Blackman Trains with a "Master of Kung Fu" to Battle "Secret Wars"

Some of the most intimidating Marvel Comics heroes don't need super powers to fight crime. Heroes like Shang-Chi, Iron Fist and Elektra have mastered their chosen forms of martial arts, achieving a level of perfect that they've unlocked techniques that endow them with seemingly super human abilities and become more than a match for many an evildoer.

This May, as the Marvel Universe becomes Battleworld as a result of "Secret Wars," these heroes will become embroiled in an entire world of martial arts-based incarnations of established Marvel characters. Who they fight alongside and against will be just one part of writer Haden Blackman and artist Dalibor Talajic's four-issue "Secret Wars" miniseries "Master of Kung-Fu," which takes readers to the Battleworld dominion of K'un Lun where rival kung fu schools clash and Shang-Chi is an outcast wanted for murder.

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CBR News spoke with Blackman about Shang-Chi's journey across the series, the villainy of his father who serves as Emperor of K'un Lun, and the many martial arts incarnations of Marvel characters that play roles in the book.

CBR News: Haden, you're known for your work on "Elektra" and "Batwoman," two characters who are expert hand-to-hand combatants and whose fathers have loomed large in their lives for various reasons. With "Master of Kung Fu" you're telling a story focusing on another martial artist whose father played a large role in his life, Shang-Chi. Is this a coincidence or is there something you find especially intriguing about these types of characters?

Haden Blackman: Just luck, really. I definitely see some similarities -- all three have almost superhuman determination, which manifests in their ability to train relentlessly. But, beyond that, I think they are very different. Batwoman is motivated by a desire to serve. Elektra (at least in my run) is trying to find out who she really is, what lines she won't cross. And Shang-Chi is trying to prove himself to a father who will never accept him because their moral codes are so different.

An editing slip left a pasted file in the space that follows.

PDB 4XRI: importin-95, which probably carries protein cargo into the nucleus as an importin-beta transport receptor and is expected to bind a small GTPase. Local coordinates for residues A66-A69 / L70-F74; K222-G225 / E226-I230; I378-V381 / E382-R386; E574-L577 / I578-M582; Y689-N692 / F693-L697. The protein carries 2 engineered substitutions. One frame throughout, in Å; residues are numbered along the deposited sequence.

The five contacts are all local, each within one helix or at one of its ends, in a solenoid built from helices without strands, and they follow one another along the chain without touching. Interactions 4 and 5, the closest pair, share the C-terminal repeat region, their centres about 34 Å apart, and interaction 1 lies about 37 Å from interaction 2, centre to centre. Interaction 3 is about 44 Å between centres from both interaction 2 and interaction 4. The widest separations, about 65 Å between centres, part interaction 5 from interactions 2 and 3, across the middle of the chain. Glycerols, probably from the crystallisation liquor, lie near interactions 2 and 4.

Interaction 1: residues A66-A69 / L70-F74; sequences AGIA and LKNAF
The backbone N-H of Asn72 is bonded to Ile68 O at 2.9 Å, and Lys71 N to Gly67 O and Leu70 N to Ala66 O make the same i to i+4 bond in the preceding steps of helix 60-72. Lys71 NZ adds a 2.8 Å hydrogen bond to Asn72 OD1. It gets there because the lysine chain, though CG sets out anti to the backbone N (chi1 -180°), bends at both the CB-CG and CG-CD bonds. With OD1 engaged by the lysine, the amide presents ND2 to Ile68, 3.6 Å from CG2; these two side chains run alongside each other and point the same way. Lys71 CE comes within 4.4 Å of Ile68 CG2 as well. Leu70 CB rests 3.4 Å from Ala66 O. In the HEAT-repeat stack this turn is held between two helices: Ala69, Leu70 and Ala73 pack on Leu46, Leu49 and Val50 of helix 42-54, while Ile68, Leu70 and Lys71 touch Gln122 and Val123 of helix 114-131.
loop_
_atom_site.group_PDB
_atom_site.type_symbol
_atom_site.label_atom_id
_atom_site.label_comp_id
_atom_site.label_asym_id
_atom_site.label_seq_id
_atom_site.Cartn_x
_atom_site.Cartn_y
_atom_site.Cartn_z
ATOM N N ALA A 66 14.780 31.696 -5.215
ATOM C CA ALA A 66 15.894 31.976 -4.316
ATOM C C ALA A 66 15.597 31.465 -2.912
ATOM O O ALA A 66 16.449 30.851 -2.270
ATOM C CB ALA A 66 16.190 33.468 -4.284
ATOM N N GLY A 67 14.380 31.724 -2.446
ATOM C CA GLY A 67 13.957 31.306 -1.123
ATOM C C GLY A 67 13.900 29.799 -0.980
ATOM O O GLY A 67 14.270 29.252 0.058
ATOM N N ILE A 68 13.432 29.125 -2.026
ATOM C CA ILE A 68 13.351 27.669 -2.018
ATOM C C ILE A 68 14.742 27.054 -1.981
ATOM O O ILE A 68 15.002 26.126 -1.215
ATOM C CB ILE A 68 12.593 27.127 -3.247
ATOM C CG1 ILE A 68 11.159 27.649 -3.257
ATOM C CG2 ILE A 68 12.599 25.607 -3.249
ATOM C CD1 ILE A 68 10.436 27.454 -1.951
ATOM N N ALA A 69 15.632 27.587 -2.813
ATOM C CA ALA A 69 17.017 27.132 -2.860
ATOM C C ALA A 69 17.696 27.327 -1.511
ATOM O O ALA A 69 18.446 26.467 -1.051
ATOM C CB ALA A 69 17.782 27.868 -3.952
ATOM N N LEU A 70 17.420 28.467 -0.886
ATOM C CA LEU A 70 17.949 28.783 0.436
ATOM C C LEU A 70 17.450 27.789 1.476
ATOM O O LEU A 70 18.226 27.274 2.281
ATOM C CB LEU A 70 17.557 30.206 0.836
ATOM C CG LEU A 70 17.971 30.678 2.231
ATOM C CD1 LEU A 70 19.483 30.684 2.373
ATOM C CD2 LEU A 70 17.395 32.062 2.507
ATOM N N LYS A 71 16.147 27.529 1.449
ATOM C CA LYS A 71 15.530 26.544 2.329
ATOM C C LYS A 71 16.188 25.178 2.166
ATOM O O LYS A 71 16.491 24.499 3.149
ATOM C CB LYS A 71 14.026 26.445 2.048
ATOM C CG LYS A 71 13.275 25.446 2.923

Shang-Chi's story in "Master of Kung-Fu" takes readers to "Secret Wars'" Battleworld, specifically the Dominion of K'un Lun. I know one of the ways this K'un Lun differs from the Marvel Universe one is there are a variety of martial arts schools that often endow their students with seemingly super human powers, but what else can you tell us about it? Do these schools all get along? Are some more powerful in society than others? And what kind of role does technology play in this world?

The schools' relationships vary. Some are bitter rivals, others are allies. The schools also have a pecking order. The most powerful and popular is the Ten Rings, whose Great Master is also the Emperor. Shang-Chi is also a student of the Ten Rings, though he has turned his back on the school's teachings. The Iron Fist school is highly-respected, while the Red Hand is feared; but both are allied with the Emperor and join in his hunt for Shang-Chi. Beyond that, there are a number of other schools, from the Panther Clan to the House of the Jade Tiger and the Spider Cult. The schools are so important that anyone who has not trained or has been drummed out of a school for whatever reason is considered a pariah; this is the Lowest Caste of society. Since this really is a supernatural martial arts epic, technology is limited, but the residents of K'un Lun don't need it...

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We know when your story begins the Shang-Chi has become a societal outcast because he was accused of murdering a martial arts master. Exactly how far has he fallen? Who is already after him, and what is he thinking about the situation when "Master of Kung Fu" begins?

When the story opens, it's been a few years since Shang-Chi was tossed out of the Ten Rings and vanished into the slums of K'un Lun, where he has been trying to forget his past with the help of the bottle. No one expected him to ever resurface, but he's still a wanted killer; when he is recognized by students of the Ten Rings, the Emperor vows to hunt him down with the help of the Red Hand and the Iron Fist.